During their joint Annual General Meeting in June 2007 in Stresa, Italy, the European producers of wood-based panels expressed their satisfaction about 2006 and the beginning of 2007. However, they are worried about the increasing production costs and they fear wood supply constraints after summer.
The President of the European Panel Federation (EPF), Mr Ladislaus Döry, reported during the Open Part of the General Assembly that the increase in production for particleboard, MDF and OSB went along with an even stronger increase of the consumption thanks to the improved macro-economic situation and the enhanced construction activity in particular. Particleboard production increased by 4% to amount to 37.2 million m3, while demand accelerated by 6.2% to amount to 34 million m3.
MDF production rose by 5.6% reaching 12.4 million m3, while consumption gained 6.2% or 11.9 million m3. The strongest growth rates were registered for OSB, as production increased by 12% to reach 3.5 million m3 and demand even increased by 15%. For each of these products, Europe is a clear net exporter. However, Chinese panel producers are expanding their sales volumes in all continents, especially for MDF.
Mr Döry pointed out a number of the main challenges the sector is facing at the moment: Competition with the biomass energy sector and related huge cost increases for raw materials, increasingly stringent regulations on the factories, a potential reclassification of formaldehyde and the extreme competitive pressure from China which the furniture industry as a major customer is facing.
Plywood market fairly stable
Mr Uldis Bikis, President of the European Federation of the Plywood Industry (FEIC), informed that plywood production remained fairly stable in Europe, amounting to 4 million m3 although the situation differed significantly on regional level. The European plywood demand continued to grow, gaining 5.2% and amounting to 4.5 million m3. Imports were underpinning consumption growth. Contrary to other wood-based panels, Europe is a net importer of plywood and competition with overseas exporters is fierce.
Mr Bikis stressed that the technical activities of the federation are increasingly important for the European plywood producers who want to stay ahead of the competition with low cost producers in the commodity plywood markets. To support innovation and technical progress in the plywood industry, FEIC has established a Technical Working Group during the General Assembly in June 2006 in Helsinki.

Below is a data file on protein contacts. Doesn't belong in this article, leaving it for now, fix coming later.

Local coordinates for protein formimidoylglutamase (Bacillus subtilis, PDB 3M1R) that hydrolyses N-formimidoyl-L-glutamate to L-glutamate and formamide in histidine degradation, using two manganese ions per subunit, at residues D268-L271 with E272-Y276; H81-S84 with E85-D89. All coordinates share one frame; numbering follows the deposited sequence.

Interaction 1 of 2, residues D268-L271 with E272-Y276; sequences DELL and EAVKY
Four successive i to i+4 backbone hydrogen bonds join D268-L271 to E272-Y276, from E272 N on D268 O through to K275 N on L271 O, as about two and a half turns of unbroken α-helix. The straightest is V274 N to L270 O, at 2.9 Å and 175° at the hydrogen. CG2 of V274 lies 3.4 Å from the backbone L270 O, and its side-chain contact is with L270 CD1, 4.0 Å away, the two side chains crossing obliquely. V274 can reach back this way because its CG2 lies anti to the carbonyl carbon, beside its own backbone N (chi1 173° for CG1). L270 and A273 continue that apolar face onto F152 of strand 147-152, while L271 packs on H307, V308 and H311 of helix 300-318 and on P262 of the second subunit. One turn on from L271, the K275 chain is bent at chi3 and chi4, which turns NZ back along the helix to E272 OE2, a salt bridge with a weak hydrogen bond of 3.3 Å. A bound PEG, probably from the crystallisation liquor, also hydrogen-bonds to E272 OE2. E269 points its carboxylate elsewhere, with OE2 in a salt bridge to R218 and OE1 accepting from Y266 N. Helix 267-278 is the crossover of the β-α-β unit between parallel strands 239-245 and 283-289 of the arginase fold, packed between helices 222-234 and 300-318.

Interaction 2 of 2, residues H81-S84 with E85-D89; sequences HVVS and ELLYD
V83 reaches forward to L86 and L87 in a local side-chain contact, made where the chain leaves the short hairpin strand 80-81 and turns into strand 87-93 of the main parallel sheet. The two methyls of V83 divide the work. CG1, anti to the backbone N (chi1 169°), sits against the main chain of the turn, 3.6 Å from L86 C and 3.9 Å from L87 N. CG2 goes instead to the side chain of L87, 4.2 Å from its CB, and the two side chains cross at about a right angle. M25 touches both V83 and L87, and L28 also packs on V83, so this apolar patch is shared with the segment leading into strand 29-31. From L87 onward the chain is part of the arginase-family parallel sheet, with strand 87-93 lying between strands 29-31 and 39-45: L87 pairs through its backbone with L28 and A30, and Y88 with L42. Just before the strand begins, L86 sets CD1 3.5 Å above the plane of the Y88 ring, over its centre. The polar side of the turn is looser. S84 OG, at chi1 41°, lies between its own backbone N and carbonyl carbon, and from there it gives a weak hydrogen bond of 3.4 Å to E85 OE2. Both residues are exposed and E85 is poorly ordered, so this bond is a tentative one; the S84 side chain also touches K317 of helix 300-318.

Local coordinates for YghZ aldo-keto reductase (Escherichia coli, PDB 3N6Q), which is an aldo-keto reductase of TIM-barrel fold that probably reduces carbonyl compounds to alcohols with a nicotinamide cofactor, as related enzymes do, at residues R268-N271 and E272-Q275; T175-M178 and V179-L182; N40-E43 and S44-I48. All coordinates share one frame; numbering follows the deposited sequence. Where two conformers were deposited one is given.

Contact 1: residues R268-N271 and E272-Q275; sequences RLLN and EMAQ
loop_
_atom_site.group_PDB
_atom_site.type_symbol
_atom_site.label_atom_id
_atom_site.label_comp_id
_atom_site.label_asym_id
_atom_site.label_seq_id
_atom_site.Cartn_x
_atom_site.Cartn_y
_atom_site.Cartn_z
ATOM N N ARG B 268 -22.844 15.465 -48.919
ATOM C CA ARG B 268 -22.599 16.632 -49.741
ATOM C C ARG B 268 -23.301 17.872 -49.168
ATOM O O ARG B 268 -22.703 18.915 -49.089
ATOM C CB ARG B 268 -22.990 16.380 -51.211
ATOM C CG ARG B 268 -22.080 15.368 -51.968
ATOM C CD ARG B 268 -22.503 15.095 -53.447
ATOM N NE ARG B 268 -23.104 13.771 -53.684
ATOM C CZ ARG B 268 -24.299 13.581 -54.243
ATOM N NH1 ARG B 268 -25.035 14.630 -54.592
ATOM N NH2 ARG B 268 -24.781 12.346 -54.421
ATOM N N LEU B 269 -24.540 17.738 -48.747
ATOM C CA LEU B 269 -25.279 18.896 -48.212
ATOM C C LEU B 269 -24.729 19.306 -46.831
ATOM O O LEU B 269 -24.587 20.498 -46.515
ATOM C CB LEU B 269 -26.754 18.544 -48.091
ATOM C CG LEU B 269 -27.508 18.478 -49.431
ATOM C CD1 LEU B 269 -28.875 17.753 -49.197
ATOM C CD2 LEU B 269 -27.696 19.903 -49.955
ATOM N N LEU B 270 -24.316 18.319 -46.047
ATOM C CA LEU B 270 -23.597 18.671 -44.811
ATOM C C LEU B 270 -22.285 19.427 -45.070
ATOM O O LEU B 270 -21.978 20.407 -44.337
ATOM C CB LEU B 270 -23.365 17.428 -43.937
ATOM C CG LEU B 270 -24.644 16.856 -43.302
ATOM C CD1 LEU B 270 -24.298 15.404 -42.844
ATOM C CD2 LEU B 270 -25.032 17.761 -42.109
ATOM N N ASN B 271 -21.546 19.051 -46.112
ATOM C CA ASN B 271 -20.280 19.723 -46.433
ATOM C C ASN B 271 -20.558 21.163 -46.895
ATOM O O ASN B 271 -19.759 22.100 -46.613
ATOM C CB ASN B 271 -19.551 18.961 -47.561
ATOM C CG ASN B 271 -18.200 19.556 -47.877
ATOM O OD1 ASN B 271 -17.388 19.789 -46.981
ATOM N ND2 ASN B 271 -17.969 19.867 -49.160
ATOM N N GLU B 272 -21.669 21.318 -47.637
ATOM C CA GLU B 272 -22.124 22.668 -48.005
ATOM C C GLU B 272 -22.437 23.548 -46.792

This Technical Working Group already met three times focusing mainly on steering the European and international standardisation work and on research issues. Mr Bikis expressed his trust that, under the chairmanship of Mr Tero Nokelainen of the Finnish member company Finnforest, this Technical Working Group will become a very valuable platform for exchanging experience and technical knowledge among FEIC members and to develop new projects to further technical progress in plywood and to enhance the competitiveness and use of European plywood.
Both Mr Bikis and Mr Döry highlighted that the good market situation is overshadowed by exceptionally high cost increases for nearly all cost factors, but in particular for glues and wood raw material. Wood and glue prices soared by more than 20% in 2006 thereby confirming the trend that appeared in 2005. Wood prices suffered from tight competition for wood with the biomass energy sector.
On top of this, the general price level for raw materials is increasing worldwide. Costs for glues followed the strong upward trend oil prices experienced in 2005 and 2006. However, where oil prices decreased in the second half of 2006, resin prices in general did not. Moreover, costs for energy and transport were continuously increasing. This clearly presents a challenge for all companies to safeguard their competitiveness now and in the future.
Problems with wood availability expected
Wood availability is the biggest concern for the European wood-based panel producers. The wood supply was challenged by harvesting problems in the Northern and South-Eastern regions, by massive log exports to China in Central Western Europe and by supply problems for tropical wood originating from Africa. Moreover, the new Russian export tax for logs threatens to increase the costs for wood even further in the near future. All these developments generate a lot of nervousness on the wood markets, which makes long-term planning very difficult for the panel producers.
After the summer, wood supply shortages are being expected. Therefore, EPF and FEIC are co-operating with the governments at the level of the United Nations’ Economic Commission for Europe (UNECE) and the European Commission in a study to measure current and future real wood availability. The first results of this work are expected in October 2007.
You may download the press release here (PDF-document).
Mr Kris Wijnendaele
24, rue Montoyer
Source: European Panel Federation, 2007-07-18.